Formed in 1902, the Los Angeles Department of Water and Power (LADWP) serves a population of more than 4 million people in Southern California, and its water system is the largest municipally owned and operated retail water utility in the country. Given the size and age of the system, the population served, and the arid climate, reliability is a key driver for the department as it prepares for the future.
Currently, LADWP is in the midst of a 10-year Water System Capital Improvement Program focused on maintaining or replacing existing components of the water system, and constructing new facilities to ensure LADWP fulfills its mission of providing reliable and high-quality water to the residents of Los Angeles.
Part of that effort is the City Trunk Line South Unit 3 (CTLS 3) Phase II in North Hollywood. The CTLS 3 project will replace a 100-year-old-plus water pipeline that runs along Whitsett Avenue from Vanowen Street to Magnolia Boulevard.
The project comprises 5,357 lf of pipe replacement in total, using a combination of open-cut construction and microtunneling to install 60-in. diameter welded steel pipeline. The project was awarded to W.A. Rasic Construction (Rasic) with a low bid of $43 million. Notice to Proceed was issued in August 2019.
Based in Southern California, Rasic has become one of the largest privately owned utility contractors in the Western United States since its founding in 1978, completing more than 1,000 projects yearly with over 500 employees and sales in excess of $150 million annually. The firm has worked frequently with LADWP in the past, including several tunnel projects, but the CTLS 3 project presented a first: it is the first time that Rasic is self-performing micro tunneling operations.
The tunneling portion of the CTLS 3 project comprises five microtunnel drives and three launch pits. Two of the launch pits will be used to launch tunnels from either side. To perform the tunneling operations, Rasic selected an Akkerman SL SL82P MTBM, which was pre-approved by LADWP and recommended by previous tunneling subcontractors.
The five microtunnel drives total approximately 4,200 lf with each drive approximately 900 ft long. Depths are above the water table approximately 35 ft deep through clay and sandy conditions. Crews are installing 20-ft sections of 72-in. diameter Permalok steel casing pipe from Northwest Pipe Co. into which the 60-in. CML&C welded steel pipe will be finalized.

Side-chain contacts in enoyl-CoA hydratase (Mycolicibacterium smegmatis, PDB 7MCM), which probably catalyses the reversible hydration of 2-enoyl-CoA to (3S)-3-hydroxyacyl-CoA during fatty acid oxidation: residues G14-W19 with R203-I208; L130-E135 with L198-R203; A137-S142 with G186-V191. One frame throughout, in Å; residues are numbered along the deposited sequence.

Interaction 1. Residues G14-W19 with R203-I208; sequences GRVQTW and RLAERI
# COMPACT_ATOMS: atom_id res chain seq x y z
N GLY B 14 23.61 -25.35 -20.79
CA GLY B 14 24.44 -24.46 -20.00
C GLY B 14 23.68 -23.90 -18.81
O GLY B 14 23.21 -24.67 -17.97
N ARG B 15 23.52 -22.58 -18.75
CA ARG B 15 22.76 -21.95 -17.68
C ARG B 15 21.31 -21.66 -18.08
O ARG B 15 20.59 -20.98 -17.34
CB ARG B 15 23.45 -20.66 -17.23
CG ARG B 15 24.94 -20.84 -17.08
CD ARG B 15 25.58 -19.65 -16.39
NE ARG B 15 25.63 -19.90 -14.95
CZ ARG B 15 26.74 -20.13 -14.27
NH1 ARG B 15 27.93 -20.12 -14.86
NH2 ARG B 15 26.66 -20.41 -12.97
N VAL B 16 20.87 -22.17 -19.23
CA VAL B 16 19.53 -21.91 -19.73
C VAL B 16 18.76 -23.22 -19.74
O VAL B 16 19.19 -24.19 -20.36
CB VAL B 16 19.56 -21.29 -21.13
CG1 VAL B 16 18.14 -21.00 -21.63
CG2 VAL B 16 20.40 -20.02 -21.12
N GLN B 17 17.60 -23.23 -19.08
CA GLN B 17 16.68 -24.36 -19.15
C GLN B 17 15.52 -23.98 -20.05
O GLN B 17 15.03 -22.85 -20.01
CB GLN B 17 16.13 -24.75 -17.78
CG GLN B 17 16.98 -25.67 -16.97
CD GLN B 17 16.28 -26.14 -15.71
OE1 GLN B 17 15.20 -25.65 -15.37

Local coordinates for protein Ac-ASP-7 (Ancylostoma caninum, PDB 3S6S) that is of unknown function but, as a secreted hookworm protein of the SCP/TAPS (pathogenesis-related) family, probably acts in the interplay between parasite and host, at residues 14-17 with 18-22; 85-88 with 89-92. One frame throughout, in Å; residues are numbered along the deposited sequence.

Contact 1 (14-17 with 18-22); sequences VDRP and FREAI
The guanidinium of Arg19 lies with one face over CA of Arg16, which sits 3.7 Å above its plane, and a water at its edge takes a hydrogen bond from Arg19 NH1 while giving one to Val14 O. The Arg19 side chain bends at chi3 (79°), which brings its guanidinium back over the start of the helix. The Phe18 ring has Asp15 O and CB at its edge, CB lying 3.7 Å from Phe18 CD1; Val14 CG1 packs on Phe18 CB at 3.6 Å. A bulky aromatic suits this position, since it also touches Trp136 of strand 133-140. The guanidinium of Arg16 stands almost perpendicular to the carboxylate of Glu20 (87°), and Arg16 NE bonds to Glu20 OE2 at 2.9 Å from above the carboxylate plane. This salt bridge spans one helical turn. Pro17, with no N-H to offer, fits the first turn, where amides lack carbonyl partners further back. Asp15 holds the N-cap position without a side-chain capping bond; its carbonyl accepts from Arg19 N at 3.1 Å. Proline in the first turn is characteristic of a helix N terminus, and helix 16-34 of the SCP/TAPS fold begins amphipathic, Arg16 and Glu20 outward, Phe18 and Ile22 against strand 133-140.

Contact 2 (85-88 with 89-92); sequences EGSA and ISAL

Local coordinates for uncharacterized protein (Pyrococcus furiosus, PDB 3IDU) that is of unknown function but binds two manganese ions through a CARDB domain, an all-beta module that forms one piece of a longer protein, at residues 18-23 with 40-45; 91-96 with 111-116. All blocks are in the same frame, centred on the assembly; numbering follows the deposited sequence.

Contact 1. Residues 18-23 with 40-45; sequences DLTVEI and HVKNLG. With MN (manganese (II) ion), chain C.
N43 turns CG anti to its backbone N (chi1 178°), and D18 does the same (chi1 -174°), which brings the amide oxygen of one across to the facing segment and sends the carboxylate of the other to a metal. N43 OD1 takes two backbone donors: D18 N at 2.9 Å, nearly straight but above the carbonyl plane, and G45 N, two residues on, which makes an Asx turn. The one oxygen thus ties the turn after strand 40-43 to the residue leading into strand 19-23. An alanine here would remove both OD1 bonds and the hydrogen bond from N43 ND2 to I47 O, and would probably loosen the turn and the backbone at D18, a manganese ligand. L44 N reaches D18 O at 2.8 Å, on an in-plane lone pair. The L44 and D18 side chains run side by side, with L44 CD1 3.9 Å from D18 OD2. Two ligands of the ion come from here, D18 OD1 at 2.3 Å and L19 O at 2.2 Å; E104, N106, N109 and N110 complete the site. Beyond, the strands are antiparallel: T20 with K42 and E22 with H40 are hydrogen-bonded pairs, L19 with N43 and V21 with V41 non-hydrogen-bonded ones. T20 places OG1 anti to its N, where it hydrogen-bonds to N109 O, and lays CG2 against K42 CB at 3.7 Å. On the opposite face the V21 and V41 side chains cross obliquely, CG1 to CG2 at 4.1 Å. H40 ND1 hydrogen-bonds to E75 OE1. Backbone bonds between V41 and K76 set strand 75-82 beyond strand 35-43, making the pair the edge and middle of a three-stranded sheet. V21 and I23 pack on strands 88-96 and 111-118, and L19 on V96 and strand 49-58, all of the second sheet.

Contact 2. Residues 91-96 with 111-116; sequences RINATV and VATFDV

The changing ground conditions require constant monitoring, led by superintendent Mike Abbott. As tunneling advances, the crew has to adapt to keep continuous pressure at the head of the machine. Rounding out the Rasic crew are Johnny Juarez, project engineer, Jeff Ray, general superintendent, Gilbert Estrada, superintendent, and Horacio Hernandez and Moses Vallejo, project managers.
The project site is in a heavily congested residential and commercial area requiring careful coordination and traffic control to minimize disruption to residents.
“Before the process started, we needed to take noise and vibration measurements to document what the ambient noise levels were, where we are tasked daily to keep our work activities within said levels,” said Jeremy Juarez, division manager for W. A. Rasic. “To do that we needed to install a noise cancelling system utilizing sound blankets to help minimize the noise that extends throughout our work area.”
Another key to the project was the installation of monitoring equipment, including extensometers and inclinometers – to ensure that settlement did not exceed limits defined by the owner. Rasic enlisted the support of Geocon for instrumentation. Additionally, the crew is incorporating a Red Meter system to provide accurate, real-time readings of boring slurries. The specialized mechanism is built in-line with the slurry pipeline; the abrasion-resistant Red Meter utilizes an industrial laser to analyze passing material, with the ability to share the data with LADWP in real-time.
Of course, during the construction of the project, Rasic had to deal with an unexpected challenge: completing the project safely during a worldwide pandemic.
“COVID-19 presented a real challenge,” Juarez said. “We needed to come up with protocol to coincide with CDC and CalOSHA regulations. The challenge became what happened if one of our crew members became infected – it as the potential to shut an entire crew down.”
Despite the challenges, Rasic has been successfully able to keep production on schedule for a September 2022 completion. To date, two of the five drives have been completed successfully. Another challenge looms, however, as conflicts with steel tie backs used to support adjacent buildings were found to potentially impacting the tunneling alignment. This will require Rasic to use a TBM with an open-face system to allow access to cut cables should the need arise.
When complete, the CTLS 3 Project will comprise approximately 25 percent of the City Trunk Line South system that will connect the Los Angeles Aqueduct Filtration Plant to the Franklin Reservoir.